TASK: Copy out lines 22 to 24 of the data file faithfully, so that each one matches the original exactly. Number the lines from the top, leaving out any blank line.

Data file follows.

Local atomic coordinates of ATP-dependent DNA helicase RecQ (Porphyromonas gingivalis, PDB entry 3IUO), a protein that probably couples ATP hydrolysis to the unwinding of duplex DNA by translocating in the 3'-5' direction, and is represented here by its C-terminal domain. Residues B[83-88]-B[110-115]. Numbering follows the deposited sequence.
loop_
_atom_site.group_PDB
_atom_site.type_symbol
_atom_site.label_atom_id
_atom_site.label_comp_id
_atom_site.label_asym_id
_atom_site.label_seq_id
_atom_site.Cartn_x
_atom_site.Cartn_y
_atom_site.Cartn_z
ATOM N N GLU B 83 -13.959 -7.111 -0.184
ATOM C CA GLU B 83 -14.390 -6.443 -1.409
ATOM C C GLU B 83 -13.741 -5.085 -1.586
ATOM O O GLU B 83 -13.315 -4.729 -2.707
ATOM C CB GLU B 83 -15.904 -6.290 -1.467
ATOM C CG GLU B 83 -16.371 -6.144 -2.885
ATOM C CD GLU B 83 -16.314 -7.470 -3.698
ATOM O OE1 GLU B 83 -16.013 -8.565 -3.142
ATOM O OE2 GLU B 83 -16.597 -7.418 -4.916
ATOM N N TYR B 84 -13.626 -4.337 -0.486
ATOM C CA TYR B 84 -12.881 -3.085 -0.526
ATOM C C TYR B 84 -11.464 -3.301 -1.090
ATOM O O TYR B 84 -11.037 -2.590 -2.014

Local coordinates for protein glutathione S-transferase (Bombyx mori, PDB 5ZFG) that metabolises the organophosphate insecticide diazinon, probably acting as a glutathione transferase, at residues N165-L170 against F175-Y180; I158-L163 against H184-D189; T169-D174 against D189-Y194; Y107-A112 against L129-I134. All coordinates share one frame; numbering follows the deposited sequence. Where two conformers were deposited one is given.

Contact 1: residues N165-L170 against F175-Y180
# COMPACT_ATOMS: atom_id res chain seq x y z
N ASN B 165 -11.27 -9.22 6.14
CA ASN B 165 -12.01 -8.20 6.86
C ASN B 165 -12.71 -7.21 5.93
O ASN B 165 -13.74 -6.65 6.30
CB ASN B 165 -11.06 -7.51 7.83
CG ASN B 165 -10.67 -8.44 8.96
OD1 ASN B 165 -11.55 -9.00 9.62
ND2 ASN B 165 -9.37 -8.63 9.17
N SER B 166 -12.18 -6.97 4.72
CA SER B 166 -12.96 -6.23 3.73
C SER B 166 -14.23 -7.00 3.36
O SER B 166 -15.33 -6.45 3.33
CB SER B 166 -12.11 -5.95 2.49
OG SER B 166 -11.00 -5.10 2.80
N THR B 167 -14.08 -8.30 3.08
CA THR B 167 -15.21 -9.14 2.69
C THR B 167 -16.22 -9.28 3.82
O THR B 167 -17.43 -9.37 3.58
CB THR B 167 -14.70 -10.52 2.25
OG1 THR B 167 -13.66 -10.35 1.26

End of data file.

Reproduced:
ATOM C CA TYR B 84 -12.881 -3.085 -0.526
ATOM C C TYR B 84 -11.464 -3.301 -1.090
ATOM O O TYR B 84 -11.037 -2.590 -2.014